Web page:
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Conference Papers Year : 2011

Microwave Sintering of Silicon Nanoparticles for Large-Area Printed Electronics


Use of nanoparticle-based solution processed technologies such as inkjet printing of inorganic material offers a potential strong reduction of silicon thin films production cost for large area electronic devices such as thin film transistors, solar cells or thermoelectric devices. After deposition a thermal step is required to restore the material functional properties. Classical thermal heating does not allow sufficient reduction of both process temperature and time. In contrast microwave sintering offers the key advantage of energy and processing time saving. Previous studies on heating of silicon particles have shown strong dependence on the surface chemistry of the particles: the presence of an oxide inhibits sintering below temperatures around 1100 °C. It is shown here by Raman spectroscopy on thin-films that onset of microwave sintering occurs at much lower temperature (~800 °C). Shrinkage of compacts is monitored for both types of sintering using classical thermal dilatometry and custom in situ real time temperature and shrinkage monitoring system. Two shrinkage stages are identified. Principal shrinkage stage during microwave heating takes place at lower temperature than for thermal sintering. Nevertheless densities obtained by microwave annealing are smaller. Major role of cavity atmosphere is put in evidence.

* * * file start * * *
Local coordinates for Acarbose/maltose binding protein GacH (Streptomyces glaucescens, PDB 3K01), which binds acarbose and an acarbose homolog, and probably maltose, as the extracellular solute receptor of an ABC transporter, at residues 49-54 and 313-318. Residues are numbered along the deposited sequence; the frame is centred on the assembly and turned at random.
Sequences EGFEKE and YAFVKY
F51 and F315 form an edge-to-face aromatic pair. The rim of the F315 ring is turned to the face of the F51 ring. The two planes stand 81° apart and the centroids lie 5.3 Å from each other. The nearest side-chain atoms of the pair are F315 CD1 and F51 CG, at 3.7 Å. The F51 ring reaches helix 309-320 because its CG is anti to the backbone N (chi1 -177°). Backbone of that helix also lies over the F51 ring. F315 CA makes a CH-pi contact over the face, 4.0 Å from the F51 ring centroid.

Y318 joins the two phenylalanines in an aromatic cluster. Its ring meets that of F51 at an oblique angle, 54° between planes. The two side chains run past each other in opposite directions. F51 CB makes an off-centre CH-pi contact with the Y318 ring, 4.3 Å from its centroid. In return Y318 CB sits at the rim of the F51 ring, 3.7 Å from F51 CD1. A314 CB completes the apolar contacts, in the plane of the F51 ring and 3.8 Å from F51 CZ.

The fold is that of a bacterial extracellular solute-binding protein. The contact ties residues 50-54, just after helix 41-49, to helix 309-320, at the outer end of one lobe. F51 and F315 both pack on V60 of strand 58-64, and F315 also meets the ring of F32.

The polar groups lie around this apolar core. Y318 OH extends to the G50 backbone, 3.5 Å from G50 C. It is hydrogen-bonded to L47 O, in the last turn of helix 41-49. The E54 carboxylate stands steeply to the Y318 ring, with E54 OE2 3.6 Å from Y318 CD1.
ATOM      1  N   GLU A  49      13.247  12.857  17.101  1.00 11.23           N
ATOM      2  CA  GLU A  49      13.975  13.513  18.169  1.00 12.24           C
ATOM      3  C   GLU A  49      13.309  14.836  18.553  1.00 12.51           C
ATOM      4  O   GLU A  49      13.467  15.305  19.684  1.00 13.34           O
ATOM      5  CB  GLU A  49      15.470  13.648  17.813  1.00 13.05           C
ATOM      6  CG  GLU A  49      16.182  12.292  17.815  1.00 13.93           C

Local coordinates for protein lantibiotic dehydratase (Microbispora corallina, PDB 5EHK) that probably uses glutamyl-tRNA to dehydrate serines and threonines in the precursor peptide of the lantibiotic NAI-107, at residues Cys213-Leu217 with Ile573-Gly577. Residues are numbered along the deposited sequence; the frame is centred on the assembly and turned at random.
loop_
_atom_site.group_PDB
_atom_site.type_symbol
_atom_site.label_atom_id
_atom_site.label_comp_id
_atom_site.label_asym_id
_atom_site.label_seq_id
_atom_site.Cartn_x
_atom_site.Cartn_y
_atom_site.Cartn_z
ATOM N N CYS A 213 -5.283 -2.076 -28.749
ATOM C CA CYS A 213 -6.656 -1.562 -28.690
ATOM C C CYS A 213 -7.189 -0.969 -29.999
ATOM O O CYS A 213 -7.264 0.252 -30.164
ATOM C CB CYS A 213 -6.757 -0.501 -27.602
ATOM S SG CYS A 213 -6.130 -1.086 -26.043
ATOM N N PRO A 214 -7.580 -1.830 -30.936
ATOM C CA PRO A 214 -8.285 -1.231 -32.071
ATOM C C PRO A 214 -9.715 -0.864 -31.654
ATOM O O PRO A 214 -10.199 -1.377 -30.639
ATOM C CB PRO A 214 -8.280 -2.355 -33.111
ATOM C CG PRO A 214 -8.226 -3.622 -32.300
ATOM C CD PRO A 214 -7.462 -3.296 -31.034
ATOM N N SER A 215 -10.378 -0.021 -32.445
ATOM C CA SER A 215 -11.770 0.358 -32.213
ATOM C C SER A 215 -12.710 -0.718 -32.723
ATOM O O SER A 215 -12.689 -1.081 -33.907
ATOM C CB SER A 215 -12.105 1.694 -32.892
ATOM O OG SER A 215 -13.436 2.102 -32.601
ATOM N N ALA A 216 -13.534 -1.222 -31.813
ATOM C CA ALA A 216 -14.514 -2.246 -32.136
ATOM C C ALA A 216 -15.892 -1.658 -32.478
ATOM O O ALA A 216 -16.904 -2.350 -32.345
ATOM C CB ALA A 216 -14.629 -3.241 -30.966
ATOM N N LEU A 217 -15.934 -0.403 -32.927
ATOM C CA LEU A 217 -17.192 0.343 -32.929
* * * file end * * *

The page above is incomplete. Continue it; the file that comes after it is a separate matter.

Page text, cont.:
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emse-00640913 , version 1 (14-11-2011)


  • HAL Id : emse-00640913 , version 1


Etienne Drahi, Sylvain Blayac, Sébastien Saunier, François Valdivieso, Daniel Zymelka, et al.. Microwave Sintering of Silicon Nanoparticles for Large-Area Printed Electronics. International Conference on Sintering 2011, Aug 2011, Jeju, South Korea, France. ⟨emse-00640913⟩
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